Afterwards, we all came together to take a group photo.  Even one of our professors joined in the fun!  While very lovely, I wished it would have come out a little clearer.  While sending the photo to all of my classmates and my professor, I thought it would be nice to send it to one of my other professors as well.  Four days later, at the end of our Contemporary Issues in Adult Education class, my professor asked me why he wasn’t called to be in the photo!  After explaining that I went by his office twice and he wasn’t there, we decided to take another group photo.  I was very glad for the opportunity because this photo came out a lot clearer.  All in all, it was a good week of smiles and laughter for our last week of class together.

Since last September, my classmates and I have experienced several ups and downs with our graduate courses, including cancelled classes (without notice), numerous power outages (learning in the dark with no air condition), and slow internet connection (sometimes none at all).  While we’ve had some setbacks, we’ve also had some good times, too, like joking about how to pronounce the words 'bricoleur' and 'bricolage' and laughing about the workload to keep from crying.  While we’ve had some differences of opinion now and then about how to go about our group work or life in general, I've learned a lot from all of my classmates and I’m a much better person for meeting them, my professors, and the University of Ghana staff as a whole.

Posing with our professor after our last class together...ever...tear! May 8, 2015
        This ends this week's posting.  In a few days, I’ll be flying the friendly skies on my way back home to beloved friends and family (yay!).  Next week I’ll discuss saying farewell to my host Rotary Club and a grueling two week exam period and finishing the year strong (currently have 5 exams down and 1 to go…can’t wait!!) Stay tuned!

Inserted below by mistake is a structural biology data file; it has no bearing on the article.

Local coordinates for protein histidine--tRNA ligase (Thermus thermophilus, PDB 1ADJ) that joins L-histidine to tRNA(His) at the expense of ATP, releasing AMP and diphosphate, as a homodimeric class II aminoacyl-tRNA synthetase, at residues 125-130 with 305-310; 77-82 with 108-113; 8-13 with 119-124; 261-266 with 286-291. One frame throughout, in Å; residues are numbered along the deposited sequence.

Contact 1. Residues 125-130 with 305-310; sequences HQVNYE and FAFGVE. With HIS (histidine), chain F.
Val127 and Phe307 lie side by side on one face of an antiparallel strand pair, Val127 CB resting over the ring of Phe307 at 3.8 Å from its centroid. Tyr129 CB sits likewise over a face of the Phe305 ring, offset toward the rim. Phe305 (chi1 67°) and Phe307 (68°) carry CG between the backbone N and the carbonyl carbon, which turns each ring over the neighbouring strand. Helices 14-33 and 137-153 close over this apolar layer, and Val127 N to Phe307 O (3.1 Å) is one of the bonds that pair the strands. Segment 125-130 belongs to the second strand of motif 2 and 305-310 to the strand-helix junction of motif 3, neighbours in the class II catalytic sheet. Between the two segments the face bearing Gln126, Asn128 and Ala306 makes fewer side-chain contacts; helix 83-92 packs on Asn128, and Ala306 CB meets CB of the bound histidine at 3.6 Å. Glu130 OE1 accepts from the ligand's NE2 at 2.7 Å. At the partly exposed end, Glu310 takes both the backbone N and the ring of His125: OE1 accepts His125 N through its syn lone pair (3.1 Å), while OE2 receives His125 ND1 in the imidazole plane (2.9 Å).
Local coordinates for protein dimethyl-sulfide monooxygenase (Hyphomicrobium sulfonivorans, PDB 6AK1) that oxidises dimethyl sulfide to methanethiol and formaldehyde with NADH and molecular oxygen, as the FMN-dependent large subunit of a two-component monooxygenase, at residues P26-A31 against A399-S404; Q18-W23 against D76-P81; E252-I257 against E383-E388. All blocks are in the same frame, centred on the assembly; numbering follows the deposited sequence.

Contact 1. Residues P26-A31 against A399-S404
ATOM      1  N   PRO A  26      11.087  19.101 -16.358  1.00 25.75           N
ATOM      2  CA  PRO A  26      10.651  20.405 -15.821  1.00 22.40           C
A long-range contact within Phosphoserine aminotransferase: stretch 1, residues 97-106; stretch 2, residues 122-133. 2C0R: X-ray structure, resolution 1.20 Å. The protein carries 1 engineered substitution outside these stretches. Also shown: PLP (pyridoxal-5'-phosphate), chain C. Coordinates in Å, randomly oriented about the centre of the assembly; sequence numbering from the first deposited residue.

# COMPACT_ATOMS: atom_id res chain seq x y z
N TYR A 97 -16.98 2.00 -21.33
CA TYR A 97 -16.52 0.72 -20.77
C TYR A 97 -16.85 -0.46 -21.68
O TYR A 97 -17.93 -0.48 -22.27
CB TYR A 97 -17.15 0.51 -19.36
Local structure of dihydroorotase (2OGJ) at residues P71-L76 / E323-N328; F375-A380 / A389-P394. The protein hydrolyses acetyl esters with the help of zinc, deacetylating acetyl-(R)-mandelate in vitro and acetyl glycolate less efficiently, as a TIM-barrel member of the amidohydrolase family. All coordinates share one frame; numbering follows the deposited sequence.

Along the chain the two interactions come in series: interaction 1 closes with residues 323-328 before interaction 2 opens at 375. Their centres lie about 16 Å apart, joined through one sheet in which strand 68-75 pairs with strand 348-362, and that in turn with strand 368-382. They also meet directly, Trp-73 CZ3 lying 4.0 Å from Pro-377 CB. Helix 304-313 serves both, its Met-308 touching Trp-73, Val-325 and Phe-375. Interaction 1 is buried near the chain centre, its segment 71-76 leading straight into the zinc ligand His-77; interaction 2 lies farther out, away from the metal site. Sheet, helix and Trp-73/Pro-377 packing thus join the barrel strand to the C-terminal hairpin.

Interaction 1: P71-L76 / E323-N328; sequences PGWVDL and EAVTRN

Thursday, May 7, 2015

Care Package Número 2!

          Not too long ago I had the opportunity to pick up a long awaited care package at the post office.  I was so happy to have my much needed supplies that I tore into the box before I took any photos!  So you’ll be seeing some reenactments.  Here’s a look at the care package.

  By the time I received the package, it had already been in the country for about a month.  My parents and I were debating whether or not to use the regular mail service or a private carrier.  In our haste and indecision, we ended up using the wrong address!  I had made countless trips to the Adenta post office looking for a little pink slip of paper in the hostel’s PO box, only to later find out that the slip never got there because the package was at the main office.  I found this out after making a couple of trips to one of the big post office in the main city area (where I picked up my last package).  A friend and I made three trips there and on the third trip, all of the conditions were right—it was a week day, during business hours, I had my tracking number, and met up with some friendly workers—all good ingredients for helpful service.  

          Shortly after we arrived the power went out, so we had to wait for the generator to be turned on and for the computer system to reboot itself.  After a while later we were told we had to go to Circle.  In midday traffic from the campus it took about 45 minutes to get to the city post office; getting to the Circle office took about 30 more minutes.  After a bit more of back and forth (I’ll spare you the details) I had my package in hand.  I was overjoyed and thankful that after nearly two months, it was sitting safely on a shelf with everything intact.

My package had been in Ghana since March!  May 8, 2015

               Once I got home, I opened my package again (I had to open it once at customs) and was pleasantly surprised to see the contents inside.  There I found all the things I’d so desperately needed: two new pairs of sturdy shoes, a month-by-month planner, a wall calendar, citronella candles, and much more.  Two of my favorite cereals were in the box, along with some other goodies my parents stuffed in like popcorn, Girl Scouts Samoas and Thin Mints, and Goldfish.  While all of these comforts made me smile inside and out, the CDs were perhaps one of my favorite things.  How I missed my Maxwell, Lauryn Hill, and Kirk Franklin tunes!  While packing to come to Ghana, I quickly ran out of space and had to leave my CDs behind.  Now that I have them, I rotate the tunes and listen to the same songs every day!